The Polish government says it will withdraw from the Istanbul Convention - a European treaty aimed at preventing violence against women
Poland's right-wing government says it will withdraw from a European treaty aimed at preventing violence against women.
The Istanbul Convention is the world's first binding instrument to prevent violence against women but the Polish Justice Minister, Zbigniew Ziobro, described the text as "harmful" because it requires that schools teach children about gender from a sociological point of view.
Ziobro said over the weekend that on Monday he will begin preparing the formal process to withdraw from the treaty.
"This ideological element is linked to the imperative to change education in schools and outside of school programs, in terms of learning, attitudes, convictions of the young Polish generation of students to make, in our opinion, the false assumption that biological sex is archaic, and in fact everything comes down to the socio-cultural gender."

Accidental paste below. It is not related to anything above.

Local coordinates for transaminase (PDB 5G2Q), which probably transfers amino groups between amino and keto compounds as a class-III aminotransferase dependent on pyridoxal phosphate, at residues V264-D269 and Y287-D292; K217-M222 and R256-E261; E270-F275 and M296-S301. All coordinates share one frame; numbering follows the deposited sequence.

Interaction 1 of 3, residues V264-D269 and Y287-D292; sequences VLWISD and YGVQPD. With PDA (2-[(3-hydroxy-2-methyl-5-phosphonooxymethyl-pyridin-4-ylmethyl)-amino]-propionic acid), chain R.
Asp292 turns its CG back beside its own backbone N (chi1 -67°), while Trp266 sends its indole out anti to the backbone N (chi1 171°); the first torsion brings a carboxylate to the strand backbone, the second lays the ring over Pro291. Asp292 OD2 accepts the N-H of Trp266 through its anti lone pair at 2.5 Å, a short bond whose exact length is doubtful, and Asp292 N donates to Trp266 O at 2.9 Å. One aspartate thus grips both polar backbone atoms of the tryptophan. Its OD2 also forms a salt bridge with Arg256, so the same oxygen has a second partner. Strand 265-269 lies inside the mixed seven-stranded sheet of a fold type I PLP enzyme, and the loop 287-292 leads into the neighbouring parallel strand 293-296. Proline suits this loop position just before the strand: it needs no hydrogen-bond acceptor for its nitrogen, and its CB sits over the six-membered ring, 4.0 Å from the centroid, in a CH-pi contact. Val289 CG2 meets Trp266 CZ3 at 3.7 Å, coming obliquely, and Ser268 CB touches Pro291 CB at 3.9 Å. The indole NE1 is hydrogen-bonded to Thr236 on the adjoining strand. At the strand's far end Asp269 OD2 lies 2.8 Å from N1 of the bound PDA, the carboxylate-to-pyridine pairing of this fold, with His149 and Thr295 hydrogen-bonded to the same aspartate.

In Ziobro's opinion, the convention's articles concerning the education of children and young people as well as family relationships in the LGBT context are not acceptable.
"We also reject the LGBT element of promoting family relationships, a view propagated by activists from left-wing or homosexual circles who want to translate their beliefs into binding law," he said.
The Council of Europe said on Sunday it is "alarmed" that Poland is aiming to withdraw from the Convention.
In Warsaw on Friday, around 2,000 people including women's groups and other rights activists held a demonstration in front of the offices of Ordo Luris, a right-wing organisation that supports withdrawal from the convention.
"We will not be victims" they chanted.
Demonstrations were also held in other Polish cities.
Poland signed the Istanbul Convention for the prevention and combating of violence against women and domestic violence in December 2012 and ratified it in 2015.